Ed Hixson stood gazing down the slope at the dead outlaw. The day had pretty much worked out the way that he had hoped. The Sharps had won the day although Ed held no real sense of accomplishment thinking of the eight men that he had killed here today. At the same time, the town of Waco had been spared a lot of violence and its people remained safe. Hixson frowned for a moment at the thought of it being his job to insure that each day….all for $25 a month. He then turned and rested the Sharps over his shoulder for the trek westbound to find his horse. He had some horses to round up and some outlaws to tie over the saddles before he could make the ride back into Waco.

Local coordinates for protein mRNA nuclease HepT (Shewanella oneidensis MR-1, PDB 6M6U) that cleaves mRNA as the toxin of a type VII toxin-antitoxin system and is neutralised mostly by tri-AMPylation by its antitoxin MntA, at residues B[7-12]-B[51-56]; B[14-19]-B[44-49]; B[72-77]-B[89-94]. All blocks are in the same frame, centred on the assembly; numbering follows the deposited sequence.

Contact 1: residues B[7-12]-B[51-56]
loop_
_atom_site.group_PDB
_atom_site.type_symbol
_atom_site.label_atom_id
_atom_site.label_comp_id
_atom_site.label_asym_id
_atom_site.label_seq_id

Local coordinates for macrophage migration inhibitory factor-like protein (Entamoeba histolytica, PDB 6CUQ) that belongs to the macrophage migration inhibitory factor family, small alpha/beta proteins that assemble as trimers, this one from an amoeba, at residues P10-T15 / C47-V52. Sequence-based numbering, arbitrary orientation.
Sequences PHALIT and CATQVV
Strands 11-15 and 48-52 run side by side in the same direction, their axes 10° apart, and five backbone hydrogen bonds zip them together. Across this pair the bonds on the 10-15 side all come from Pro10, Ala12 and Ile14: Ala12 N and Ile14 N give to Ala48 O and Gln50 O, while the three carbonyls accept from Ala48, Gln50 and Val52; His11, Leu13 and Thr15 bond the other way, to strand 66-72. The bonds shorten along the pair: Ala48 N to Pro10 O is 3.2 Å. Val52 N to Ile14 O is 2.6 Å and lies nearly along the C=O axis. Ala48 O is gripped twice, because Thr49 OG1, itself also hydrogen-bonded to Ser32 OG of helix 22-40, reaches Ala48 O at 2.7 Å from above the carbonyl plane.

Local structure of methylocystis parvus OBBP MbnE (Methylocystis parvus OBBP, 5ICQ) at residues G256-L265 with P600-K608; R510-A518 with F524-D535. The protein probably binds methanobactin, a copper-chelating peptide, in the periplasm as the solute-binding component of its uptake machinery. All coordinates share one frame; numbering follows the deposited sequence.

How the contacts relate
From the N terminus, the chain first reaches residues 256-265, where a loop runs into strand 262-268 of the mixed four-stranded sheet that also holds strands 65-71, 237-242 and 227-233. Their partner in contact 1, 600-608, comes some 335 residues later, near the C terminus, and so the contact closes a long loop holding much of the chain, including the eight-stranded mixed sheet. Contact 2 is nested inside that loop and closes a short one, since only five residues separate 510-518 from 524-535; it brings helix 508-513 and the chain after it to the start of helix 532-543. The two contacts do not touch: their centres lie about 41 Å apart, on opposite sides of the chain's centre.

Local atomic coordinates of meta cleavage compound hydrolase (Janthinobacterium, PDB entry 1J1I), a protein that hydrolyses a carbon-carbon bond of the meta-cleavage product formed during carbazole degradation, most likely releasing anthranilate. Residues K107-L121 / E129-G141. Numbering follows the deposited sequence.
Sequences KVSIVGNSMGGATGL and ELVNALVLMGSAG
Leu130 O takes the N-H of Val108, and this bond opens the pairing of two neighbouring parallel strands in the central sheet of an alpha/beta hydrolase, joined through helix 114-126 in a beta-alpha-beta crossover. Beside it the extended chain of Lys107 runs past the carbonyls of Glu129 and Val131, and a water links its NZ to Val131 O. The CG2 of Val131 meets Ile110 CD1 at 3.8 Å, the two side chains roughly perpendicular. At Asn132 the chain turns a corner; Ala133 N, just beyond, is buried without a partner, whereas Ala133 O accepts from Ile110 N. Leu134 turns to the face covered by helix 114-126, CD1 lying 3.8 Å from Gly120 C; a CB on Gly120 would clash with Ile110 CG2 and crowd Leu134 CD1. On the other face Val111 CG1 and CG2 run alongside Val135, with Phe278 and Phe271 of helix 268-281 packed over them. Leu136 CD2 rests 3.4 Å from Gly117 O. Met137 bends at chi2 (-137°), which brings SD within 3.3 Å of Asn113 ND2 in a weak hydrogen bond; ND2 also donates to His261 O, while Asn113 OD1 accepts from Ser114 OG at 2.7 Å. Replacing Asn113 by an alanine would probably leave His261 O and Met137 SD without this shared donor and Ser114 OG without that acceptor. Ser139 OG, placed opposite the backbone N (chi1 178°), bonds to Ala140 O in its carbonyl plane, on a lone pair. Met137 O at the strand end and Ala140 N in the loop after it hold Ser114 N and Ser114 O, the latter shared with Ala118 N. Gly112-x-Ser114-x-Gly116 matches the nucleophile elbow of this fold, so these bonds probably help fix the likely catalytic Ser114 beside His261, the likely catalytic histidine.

Ed Hixson rode his horse back down Main Street of Waco with a string of eight ponies in roped tow behind him. Over the saddle of each horse was the body of one the outlaw gang brought down with the Sharps. Folks were going about their business and the town seemed mighty peaceful as he glanced about on his slow trek down the street. As he rode up in front of the jail, his deputies came out on to the porch to greet him. Just then Ike Freeny, the owner of the hardware store across the street from the jail, stepped out on to his porch and spotting the Sharps in the scabbard on Hixson’s saddle yelled, “Been out hunting have ya, Sheriff?” To which Ed Hixson quickly replied, “I guess you could say that Ike, I guess you could!” Turning back toward his deputies, all three of the men began to laugh.